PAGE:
Northwestern sophomores form group for mixed race students

Julian Gerez, Reporter

One year ago, Medill sophomore Kalina Silverman, a half-Chinese, half-White, Jewish student browsed through the bustling activities fair. Amid the numerous student cultural groups, Silverman couldn’t find a home.

“I went to a couple events hosted by the Chinese Students Association, and Hillel and I didn’t feel like I fully fit in,” Silverman said.

Silverman’s friend, SESP sophomore Tori Marquez, had a similar problem.

“I identify as mixed race because I don’t feel completely comfortable identifying myself just as Caucasian or just as Hispanic … Even as a Hispanic, I’m also Mexican and Peruvian,” Marquez said.

A year later, what started as two friends joking about forming a club for people like them became the Mixed Race Student Coalition, known as MIXED.

The club was recognized by the office of Multicultural Student Affairs this summer. Marquez and Silverman are now the co-presidents.

According to the club’s constitution, MIXED’s objectives are to “create a space for these individuals who consider themselves biracial/multiracial or have an interest in mixed-race affairs.”

Medill sophomore Maya Voelk, MIXED’s marketing director, said that is exactly what she found.

“It really gives me a place to express not only where I’m from and what my family’s about, but also learn what other people are about,” said Voelk, who is of Japanese and Slovenian descent.

Silverman said the club seeks to eventually meet these goals through social events, discussions, fundraisers and campaigns. Voelk said the group’s current focus is on recruiting new members. The club’s Facebook group has more than 100 likes and more than 50 students signed up to join at Associated Student Government’s Activities Fair on Sunday, Silverman said.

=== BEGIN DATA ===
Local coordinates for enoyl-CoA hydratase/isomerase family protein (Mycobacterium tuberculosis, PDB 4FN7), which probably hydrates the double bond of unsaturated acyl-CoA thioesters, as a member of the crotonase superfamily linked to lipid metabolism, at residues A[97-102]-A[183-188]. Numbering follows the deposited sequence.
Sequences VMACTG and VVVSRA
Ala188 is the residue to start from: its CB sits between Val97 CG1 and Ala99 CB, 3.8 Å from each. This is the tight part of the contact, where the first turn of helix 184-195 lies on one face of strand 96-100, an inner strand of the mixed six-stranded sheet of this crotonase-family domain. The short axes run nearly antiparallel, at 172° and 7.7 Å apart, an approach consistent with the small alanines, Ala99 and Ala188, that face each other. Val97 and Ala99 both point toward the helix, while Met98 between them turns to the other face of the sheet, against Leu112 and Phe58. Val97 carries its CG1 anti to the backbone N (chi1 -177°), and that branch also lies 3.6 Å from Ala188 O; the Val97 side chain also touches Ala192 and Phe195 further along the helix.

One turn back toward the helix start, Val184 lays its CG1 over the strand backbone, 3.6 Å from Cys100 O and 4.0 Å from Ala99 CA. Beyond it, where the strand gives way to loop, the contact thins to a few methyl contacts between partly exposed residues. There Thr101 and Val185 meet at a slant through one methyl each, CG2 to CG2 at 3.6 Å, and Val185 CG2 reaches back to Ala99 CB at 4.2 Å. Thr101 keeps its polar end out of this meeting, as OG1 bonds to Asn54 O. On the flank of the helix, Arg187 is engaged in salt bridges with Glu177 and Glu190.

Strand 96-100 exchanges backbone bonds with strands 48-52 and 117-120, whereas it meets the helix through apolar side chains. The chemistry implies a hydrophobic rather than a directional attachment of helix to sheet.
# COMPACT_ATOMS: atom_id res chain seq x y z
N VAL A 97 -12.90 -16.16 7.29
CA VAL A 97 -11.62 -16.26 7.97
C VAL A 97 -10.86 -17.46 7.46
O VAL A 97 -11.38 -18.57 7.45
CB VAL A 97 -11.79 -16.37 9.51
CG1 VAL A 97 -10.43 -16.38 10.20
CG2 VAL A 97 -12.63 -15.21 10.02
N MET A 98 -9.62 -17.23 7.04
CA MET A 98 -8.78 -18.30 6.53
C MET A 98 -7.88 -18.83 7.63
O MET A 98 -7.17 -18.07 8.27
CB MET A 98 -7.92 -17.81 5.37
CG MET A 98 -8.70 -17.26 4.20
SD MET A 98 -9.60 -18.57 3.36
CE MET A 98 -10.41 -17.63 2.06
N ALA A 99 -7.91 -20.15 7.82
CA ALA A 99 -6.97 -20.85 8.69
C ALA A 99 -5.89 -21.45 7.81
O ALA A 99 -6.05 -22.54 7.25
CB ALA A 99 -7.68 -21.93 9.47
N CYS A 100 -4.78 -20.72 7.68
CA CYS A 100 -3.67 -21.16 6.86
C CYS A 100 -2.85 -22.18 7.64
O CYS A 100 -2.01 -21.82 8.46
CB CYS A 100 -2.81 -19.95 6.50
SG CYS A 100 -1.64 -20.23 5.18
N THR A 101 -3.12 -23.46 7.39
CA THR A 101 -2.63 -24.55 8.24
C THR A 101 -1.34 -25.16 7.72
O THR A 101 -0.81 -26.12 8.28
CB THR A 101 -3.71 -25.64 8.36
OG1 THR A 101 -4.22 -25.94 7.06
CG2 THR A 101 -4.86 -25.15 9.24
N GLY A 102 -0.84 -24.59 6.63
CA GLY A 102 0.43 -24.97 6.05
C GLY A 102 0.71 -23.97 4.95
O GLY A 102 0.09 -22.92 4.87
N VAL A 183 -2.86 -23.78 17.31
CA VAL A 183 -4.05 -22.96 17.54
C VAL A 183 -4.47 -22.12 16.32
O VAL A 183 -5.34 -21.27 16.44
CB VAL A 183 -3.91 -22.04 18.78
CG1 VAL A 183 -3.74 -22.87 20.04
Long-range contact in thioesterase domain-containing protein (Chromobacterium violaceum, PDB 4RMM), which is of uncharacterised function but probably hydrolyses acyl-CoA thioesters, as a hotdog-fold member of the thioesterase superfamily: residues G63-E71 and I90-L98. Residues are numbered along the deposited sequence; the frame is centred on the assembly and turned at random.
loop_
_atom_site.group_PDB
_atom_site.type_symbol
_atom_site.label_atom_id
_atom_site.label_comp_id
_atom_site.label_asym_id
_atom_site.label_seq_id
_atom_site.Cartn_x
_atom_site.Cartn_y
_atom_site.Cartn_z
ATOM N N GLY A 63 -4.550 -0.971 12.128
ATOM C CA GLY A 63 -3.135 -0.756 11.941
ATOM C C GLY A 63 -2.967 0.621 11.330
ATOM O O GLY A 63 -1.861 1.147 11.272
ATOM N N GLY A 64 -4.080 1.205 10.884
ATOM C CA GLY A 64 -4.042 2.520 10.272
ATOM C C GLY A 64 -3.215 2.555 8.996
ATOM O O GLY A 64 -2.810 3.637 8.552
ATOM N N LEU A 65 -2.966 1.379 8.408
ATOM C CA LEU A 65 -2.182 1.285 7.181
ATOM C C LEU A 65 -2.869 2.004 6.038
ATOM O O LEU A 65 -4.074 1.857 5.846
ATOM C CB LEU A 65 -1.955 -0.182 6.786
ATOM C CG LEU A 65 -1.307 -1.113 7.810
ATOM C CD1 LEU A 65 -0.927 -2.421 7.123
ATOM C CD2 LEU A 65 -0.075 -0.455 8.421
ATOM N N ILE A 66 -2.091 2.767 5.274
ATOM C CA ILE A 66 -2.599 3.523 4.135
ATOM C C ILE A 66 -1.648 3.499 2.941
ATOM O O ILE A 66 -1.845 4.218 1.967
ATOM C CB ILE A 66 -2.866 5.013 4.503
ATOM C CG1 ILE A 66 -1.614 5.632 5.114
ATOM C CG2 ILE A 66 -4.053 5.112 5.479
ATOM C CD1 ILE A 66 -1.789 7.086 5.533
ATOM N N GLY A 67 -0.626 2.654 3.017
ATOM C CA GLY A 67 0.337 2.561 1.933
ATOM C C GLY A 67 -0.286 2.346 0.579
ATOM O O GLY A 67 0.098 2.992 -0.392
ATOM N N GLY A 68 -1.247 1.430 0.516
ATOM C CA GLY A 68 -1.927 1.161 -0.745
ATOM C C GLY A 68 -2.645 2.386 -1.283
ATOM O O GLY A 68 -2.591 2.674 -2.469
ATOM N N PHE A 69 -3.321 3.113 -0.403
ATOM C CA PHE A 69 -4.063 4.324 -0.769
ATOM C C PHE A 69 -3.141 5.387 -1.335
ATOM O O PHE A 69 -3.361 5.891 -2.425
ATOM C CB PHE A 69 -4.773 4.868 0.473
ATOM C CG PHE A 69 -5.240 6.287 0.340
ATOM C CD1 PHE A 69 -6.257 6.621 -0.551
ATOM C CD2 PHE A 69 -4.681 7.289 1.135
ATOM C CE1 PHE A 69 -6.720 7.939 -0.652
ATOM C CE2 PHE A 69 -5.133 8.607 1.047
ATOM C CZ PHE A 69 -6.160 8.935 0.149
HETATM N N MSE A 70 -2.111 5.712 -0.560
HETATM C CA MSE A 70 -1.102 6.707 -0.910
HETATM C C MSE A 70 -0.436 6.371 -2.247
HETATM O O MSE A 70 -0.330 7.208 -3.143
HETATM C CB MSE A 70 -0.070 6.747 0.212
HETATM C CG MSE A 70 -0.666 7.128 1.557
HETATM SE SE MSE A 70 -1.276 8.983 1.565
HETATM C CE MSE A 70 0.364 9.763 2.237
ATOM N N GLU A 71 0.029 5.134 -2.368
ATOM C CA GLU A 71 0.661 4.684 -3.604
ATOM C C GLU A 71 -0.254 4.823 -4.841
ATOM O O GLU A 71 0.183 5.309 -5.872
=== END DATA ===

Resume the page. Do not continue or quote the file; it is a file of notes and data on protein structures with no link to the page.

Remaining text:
“It surpassed what we wanted,” Voelk said.

Silverman said the next step is to emphasize the importance of club members fostering relationships with one another.

“We want to focus on building a foundation of support and community within the group,” she said.

The club will host events, such as aptly named “mixers,” to reach this goal. The social activities will not be limited to members of the club.

“(An) important goal of MIXED is not just to bring individuals together but also to bring other student groups together,” Marquez said. “It would be really cool to combine efforts together, MIXED serves as a good bridge because we represent so many different backgrounds.”

Eventually, the club would like to foster constructive conversation on deeply rooted political issues, such as those about what it means to be of mixed race, through discussions and special speaker events, Silverman said.

“The coolest thing about our group is that we all share in common that we’re mixed, but we all come from different backgrounds,” Silverman said. “Being different unites us.”

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